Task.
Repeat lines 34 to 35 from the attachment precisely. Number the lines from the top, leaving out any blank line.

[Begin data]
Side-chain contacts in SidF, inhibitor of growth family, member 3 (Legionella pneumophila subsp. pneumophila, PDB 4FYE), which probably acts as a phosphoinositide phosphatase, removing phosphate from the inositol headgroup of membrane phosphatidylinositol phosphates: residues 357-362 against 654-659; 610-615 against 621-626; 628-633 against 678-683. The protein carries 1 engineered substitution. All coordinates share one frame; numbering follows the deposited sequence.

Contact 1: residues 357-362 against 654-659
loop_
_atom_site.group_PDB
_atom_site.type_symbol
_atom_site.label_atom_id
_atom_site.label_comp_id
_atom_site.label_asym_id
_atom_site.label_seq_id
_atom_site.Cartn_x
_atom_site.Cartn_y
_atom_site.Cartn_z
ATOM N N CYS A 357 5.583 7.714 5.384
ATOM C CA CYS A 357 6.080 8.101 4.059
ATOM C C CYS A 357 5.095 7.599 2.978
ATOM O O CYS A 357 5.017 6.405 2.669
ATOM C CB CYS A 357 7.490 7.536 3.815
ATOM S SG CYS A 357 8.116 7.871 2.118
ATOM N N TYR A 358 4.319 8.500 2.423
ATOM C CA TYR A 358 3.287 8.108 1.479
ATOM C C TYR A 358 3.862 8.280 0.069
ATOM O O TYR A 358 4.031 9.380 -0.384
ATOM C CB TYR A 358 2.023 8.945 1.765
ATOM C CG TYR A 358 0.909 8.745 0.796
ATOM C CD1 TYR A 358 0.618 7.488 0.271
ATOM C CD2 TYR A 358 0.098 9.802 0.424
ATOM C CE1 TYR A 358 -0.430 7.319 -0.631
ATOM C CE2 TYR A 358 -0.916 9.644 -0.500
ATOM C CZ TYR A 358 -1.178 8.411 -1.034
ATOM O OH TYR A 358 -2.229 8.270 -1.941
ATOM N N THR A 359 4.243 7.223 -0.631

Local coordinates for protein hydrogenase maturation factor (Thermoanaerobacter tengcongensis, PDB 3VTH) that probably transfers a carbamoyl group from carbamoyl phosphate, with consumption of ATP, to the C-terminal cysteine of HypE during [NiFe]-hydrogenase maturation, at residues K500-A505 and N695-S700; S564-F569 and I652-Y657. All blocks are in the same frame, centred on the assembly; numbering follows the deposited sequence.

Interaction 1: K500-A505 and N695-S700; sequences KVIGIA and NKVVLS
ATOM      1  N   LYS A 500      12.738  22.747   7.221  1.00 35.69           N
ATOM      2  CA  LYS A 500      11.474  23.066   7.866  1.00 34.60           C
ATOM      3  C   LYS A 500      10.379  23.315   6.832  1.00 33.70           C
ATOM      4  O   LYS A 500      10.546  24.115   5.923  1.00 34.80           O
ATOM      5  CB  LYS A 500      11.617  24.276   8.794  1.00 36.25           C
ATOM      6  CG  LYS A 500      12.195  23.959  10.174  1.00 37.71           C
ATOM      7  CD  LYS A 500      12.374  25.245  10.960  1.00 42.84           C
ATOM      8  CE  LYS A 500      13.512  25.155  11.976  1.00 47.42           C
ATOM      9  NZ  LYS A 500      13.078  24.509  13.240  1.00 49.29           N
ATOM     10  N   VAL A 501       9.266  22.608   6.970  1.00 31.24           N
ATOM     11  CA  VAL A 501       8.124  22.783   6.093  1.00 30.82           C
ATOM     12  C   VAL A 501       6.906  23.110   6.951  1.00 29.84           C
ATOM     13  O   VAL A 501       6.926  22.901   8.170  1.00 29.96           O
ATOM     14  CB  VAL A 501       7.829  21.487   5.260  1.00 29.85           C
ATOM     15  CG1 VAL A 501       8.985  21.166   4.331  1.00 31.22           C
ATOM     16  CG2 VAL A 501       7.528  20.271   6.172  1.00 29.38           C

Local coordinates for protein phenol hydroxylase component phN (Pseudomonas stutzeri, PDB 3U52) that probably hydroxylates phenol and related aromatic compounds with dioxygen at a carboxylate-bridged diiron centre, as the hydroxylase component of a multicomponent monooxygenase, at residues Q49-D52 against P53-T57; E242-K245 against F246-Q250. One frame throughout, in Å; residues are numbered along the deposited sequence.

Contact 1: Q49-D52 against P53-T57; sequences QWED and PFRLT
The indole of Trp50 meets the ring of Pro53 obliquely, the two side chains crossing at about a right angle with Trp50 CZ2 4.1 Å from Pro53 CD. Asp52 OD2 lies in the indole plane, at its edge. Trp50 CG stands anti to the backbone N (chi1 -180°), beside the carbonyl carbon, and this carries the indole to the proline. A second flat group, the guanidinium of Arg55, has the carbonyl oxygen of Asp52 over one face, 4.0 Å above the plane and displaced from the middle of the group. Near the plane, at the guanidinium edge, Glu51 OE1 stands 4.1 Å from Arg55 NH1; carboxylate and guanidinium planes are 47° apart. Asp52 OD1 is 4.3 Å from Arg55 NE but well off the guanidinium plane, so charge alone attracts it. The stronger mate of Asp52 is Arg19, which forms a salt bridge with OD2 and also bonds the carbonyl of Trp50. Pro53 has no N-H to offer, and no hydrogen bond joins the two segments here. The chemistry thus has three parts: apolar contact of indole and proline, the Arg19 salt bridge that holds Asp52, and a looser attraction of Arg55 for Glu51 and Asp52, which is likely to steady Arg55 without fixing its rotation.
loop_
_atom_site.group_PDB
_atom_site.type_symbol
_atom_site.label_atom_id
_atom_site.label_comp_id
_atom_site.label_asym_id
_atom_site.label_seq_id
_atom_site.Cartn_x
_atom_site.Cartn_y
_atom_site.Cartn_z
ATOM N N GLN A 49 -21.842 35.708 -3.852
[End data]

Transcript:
ATOM      1  N   LYS A 500      12.738  22.747   7.221  1.00 35.69           N
ATOM      2  CA  LYS A 500      11.474  23.066   7.866  1.00 34.60           C